A prospective study of diabetes, lifestyle factors, and glaucoma among African-American women

Ann Epidemiol. 2011 Jun;21(6):430-9. doi: 10.1016/j.annepidem.2011.03.006.

Abstract

Purpose: To evaluate the association of self-reported type 2 diabetes, anthropometric factors, alcohol consumption, and cigarette smoking with risk of primary open-angle glaucoma (POAG) in a prospective cohort study of African-American women.

Methods: From 1995 through 2007, 32,570 Black Women's Health Study participants aged 21 to 69 years at baseline were followed for incident POAG. Questionnaires were mailed biennially to update exposures and identify incident cases of POAG. Incidence rate ratios (IRRs) and 95% confidence intervals (CIs) were derived from Cox regression models.

Results: During 416,171 person-years of follow-up, 366 incident POAG cases were confirmed by physician report. After adjustment for potential confounders, the IRR comparing women with and without type 2 diabetes was 1.58 (95% CI, 1.17-2.13), and the IRR comparing current with never alcohol consumers was 1.35 (95% CI, 1.05-1.73). Among women younger than 50, associations with diabetes and alcohol consumption were stronger, and POAG was significantly associated with body mass index, waist circumference, waist-to-hip ratio, and both long-duration and high-intensity current smoking.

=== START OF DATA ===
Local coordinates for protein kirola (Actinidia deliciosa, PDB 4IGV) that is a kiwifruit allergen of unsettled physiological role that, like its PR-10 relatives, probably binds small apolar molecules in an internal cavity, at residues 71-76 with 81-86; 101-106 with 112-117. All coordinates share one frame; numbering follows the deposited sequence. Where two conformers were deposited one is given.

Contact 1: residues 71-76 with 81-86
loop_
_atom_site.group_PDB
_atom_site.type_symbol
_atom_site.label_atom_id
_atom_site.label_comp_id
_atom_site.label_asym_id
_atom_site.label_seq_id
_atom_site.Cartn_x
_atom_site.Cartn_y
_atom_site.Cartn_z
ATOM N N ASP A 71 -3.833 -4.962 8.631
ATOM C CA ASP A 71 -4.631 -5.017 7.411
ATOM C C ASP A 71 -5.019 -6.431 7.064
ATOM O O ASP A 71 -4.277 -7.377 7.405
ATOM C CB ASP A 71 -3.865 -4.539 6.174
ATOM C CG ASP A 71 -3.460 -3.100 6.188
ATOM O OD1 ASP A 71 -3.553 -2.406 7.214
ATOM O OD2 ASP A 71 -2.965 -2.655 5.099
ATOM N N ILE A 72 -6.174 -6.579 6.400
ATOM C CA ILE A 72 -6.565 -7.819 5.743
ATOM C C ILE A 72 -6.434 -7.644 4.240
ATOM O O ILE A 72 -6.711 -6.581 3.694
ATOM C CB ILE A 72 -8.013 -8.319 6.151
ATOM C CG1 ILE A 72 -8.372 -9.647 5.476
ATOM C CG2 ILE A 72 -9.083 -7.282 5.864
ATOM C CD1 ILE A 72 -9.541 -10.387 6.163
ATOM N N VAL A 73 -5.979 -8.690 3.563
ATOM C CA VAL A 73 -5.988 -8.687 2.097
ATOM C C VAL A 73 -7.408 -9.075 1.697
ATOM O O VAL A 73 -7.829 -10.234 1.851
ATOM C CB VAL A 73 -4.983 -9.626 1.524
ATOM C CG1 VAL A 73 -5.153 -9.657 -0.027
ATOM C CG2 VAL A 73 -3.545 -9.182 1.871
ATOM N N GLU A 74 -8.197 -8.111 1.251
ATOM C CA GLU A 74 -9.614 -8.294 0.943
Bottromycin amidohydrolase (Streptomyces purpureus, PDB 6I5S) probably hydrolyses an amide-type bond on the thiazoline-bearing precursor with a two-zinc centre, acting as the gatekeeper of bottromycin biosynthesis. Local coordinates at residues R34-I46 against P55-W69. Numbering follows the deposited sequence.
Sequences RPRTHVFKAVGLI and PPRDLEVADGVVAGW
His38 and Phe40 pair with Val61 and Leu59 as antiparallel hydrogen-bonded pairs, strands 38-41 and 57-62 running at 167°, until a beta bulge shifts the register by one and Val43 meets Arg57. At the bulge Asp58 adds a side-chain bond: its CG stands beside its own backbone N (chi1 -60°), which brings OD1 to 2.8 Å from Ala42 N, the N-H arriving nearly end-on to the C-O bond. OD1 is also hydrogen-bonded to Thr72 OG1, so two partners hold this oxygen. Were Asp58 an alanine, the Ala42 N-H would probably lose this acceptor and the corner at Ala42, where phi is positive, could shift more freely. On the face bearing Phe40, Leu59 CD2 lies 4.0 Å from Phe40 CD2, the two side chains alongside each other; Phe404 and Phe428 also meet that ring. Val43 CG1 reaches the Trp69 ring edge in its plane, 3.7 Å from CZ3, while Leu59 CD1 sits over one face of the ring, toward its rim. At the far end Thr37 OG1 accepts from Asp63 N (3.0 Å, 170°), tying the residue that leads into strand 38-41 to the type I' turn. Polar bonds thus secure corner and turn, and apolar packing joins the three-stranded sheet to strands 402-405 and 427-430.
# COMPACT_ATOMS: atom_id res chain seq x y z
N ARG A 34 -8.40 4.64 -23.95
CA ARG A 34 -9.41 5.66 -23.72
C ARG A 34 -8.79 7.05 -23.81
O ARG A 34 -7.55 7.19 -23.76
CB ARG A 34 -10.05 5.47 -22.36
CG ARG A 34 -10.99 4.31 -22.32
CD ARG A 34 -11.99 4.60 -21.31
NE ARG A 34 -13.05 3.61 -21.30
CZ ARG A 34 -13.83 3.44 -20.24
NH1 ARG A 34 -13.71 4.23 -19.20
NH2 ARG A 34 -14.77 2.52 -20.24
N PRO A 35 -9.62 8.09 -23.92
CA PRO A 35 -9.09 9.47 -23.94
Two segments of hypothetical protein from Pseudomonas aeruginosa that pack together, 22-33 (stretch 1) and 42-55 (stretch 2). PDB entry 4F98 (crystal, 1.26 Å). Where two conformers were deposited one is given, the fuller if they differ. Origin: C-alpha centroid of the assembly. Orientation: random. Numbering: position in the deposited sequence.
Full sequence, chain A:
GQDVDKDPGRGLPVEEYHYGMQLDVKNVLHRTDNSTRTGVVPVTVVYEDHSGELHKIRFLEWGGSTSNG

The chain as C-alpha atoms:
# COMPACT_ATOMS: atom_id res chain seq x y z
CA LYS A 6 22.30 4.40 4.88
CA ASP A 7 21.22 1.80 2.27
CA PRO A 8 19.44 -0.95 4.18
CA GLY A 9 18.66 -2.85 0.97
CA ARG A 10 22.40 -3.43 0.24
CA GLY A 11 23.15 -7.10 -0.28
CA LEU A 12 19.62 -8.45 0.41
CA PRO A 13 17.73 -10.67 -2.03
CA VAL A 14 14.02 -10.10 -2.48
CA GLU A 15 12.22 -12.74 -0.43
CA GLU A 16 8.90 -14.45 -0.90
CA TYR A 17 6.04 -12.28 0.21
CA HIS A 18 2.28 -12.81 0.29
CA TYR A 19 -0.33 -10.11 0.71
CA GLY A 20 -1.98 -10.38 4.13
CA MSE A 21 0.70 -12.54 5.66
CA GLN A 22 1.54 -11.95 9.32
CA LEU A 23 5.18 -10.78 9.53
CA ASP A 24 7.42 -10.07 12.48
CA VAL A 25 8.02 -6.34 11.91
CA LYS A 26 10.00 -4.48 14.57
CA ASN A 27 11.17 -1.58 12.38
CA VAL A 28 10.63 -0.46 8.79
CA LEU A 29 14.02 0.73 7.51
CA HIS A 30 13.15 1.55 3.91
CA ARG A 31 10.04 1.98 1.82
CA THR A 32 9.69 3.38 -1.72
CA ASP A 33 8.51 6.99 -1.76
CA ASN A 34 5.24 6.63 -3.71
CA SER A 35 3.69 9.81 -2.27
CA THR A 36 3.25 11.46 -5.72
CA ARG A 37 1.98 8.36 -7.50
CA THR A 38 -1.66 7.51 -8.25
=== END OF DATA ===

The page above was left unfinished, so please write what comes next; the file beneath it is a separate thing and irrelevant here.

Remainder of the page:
Conclusions: These results suggest that type 2 diabetes and current alcohol consumption are independent risk factors for POAG among African-American women, and that in addition to those factors, overall and central adiposity and smoking may be associated with increased risk of early-onset POAG.

Publication types

  • Research Support, N.I.H., Extramural

MeSH terms

  • Adult
  • African Americans*
  • Aged
  • Anthropometry
  • Diabetes Mellitus, Type 2 / complications*
  • Diabetes Mellitus, Type 2 / epidemiology
  • Female
  • Glaucoma, Open-Angle / epidemiology
  • Glaucoma, Open-Angle / etiology*
  • Health Behavior / ethnology*
  • Humans
  • Middle Aged
  • Proportional Hazards Models
  • Prospective Studies
  • Surveys and Questionnaires
  • United States / epidemiology
  • Young Adult